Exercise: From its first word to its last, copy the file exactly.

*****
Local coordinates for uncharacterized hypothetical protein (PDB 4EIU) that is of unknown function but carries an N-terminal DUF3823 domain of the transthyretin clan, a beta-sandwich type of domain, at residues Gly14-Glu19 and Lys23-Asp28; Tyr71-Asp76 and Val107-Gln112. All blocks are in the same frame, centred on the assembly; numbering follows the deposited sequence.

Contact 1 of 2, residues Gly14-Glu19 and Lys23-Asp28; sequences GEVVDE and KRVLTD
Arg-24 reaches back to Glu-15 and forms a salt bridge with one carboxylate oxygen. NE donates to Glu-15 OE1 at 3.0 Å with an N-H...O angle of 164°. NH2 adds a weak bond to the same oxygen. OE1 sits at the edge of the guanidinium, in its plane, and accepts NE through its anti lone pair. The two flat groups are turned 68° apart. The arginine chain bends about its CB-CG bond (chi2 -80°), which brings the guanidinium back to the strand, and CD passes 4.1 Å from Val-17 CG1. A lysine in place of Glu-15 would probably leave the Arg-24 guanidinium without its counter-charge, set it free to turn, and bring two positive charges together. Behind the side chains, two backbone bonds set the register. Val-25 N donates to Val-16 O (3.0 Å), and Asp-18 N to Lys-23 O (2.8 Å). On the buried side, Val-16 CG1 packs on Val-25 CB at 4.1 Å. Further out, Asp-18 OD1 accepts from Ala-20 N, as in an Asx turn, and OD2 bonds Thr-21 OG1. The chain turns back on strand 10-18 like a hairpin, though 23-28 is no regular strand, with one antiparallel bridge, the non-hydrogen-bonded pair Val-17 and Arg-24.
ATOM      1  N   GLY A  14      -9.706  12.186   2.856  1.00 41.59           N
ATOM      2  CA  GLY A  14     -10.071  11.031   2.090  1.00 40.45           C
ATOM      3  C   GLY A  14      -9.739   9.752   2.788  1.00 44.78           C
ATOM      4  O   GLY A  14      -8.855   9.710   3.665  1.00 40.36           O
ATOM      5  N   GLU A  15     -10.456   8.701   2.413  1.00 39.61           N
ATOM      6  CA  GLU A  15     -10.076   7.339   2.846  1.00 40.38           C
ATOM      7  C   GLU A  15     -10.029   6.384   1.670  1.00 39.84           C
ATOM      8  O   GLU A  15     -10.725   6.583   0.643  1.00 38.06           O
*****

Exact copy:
Local coordinates for uncharacterized hypothetical protein (PDB 4EIU) that is of unknown function but carries an N-terminal DUF3823 domain of the transthyretin clan, a beta-sandwich type of domain, at residues Gly14-Glu19 and Lys23-Asp28; Tyr71-Asp76 and Val107-Gln112. All blocks are in the same frame, centred on the assembly; numbering follows the deposited sequence.

Contact 1 of 2, residues Gly14-Glu19 and Lys23-Asp28; sequences GEVVDE and KRVLTD
Arg-24 reaches back to Glu-15 and forms a salt bridge with one carboxylate oxygen. NE donates to Glu-15 OE1 at 3.0 Å with an N-H...O angle of 164°. NH2 adds a weak bond to the same oxygen. OE1 sits at the edge of the guanidinium, in its plane, and accepts NE through its anti lone pair. The two flat groups are turned 68° apart. The arginine chain bends about its CB-CG bond (chi2 -80°), which brings the guanidinium back to the strand, and CD passes 4.1 Å from Val-17 CG1. A lysine in place of Glu-15 would probably leave the Arg-24 guanidinium without its counter-charge, set it free to turn, and bring two positive charges together. Behind the side chains, two backbone bonds set the register. Val-25 N donates to Val-16 O (3.0 Å), and Asp-18 N to Lys-23 O (2.8 Å). On the buried side, Val-16 CG1 packs on Val-25 CB at 4.1 Å. Further out, Asp-18 OD1 accepts from Ala-20 N, as in an Asx turn, and OD2 bonds Thr-21 OG1. The chain turns back on strand 10-18 like a hairpin, though 23-28 is no regular strand, with one antiparallel bridge, the non-hydrogen-bonded pair Val-17 and Arg-24.
ATOM      1  N   GLY A  14      -9.706  12.186   2.856  1.00 41.59           N
ATOM      2  CA  GLY A  14     -10.071  11.031   2.090  1.00 40.45           C
ATOM      3  C   GLY A  14      -9.739   9.752   2.788  1.00 44.78           C
ATOM      4  O   GLY A  14      -8.855   9.710   3.665  1.00 40.36           O
ATOM      5  N   GLU A  15     -10.456   8.701   2.413  1.00 39.61           N
ATOM      6  CA  GLU A  15     -10.076   7.339   2.846  1.00 40.38           C
ATOM      7  C   GLU A  15     -10.029   6.384   1.670  1.00 39.84           C
ATOM      8  O   GLU A  15     -10.725   6.583   0.643  1.00 38.06           O